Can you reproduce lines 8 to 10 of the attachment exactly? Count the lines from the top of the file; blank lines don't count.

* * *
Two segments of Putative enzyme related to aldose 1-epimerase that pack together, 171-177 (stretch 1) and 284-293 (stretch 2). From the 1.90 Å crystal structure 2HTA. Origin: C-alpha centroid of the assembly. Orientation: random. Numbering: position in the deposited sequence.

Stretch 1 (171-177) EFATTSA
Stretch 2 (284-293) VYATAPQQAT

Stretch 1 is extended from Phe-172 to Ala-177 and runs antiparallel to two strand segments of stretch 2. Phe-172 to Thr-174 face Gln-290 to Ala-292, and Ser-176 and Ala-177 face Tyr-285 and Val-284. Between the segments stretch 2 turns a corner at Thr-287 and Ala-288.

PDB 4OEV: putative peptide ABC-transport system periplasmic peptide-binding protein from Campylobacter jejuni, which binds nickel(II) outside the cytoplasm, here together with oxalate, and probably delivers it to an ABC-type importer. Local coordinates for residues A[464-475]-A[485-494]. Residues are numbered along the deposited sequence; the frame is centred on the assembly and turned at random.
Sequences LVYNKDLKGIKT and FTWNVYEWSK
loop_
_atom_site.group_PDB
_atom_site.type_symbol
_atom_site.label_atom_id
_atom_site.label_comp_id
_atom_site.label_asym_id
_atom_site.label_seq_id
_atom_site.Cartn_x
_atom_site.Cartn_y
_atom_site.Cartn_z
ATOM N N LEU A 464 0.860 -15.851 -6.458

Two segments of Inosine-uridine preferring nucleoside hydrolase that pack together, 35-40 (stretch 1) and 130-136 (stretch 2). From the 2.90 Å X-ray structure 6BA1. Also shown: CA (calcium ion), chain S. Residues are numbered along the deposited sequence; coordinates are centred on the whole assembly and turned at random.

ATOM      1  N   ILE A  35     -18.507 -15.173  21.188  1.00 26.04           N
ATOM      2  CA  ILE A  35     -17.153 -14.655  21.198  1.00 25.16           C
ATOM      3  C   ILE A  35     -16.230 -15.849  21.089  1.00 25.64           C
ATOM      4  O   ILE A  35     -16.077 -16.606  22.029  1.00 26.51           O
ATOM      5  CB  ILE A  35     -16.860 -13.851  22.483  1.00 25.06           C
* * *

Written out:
_atom_site.group_PDB
_atom_site.type_symbol
_atom_site.label_atom_id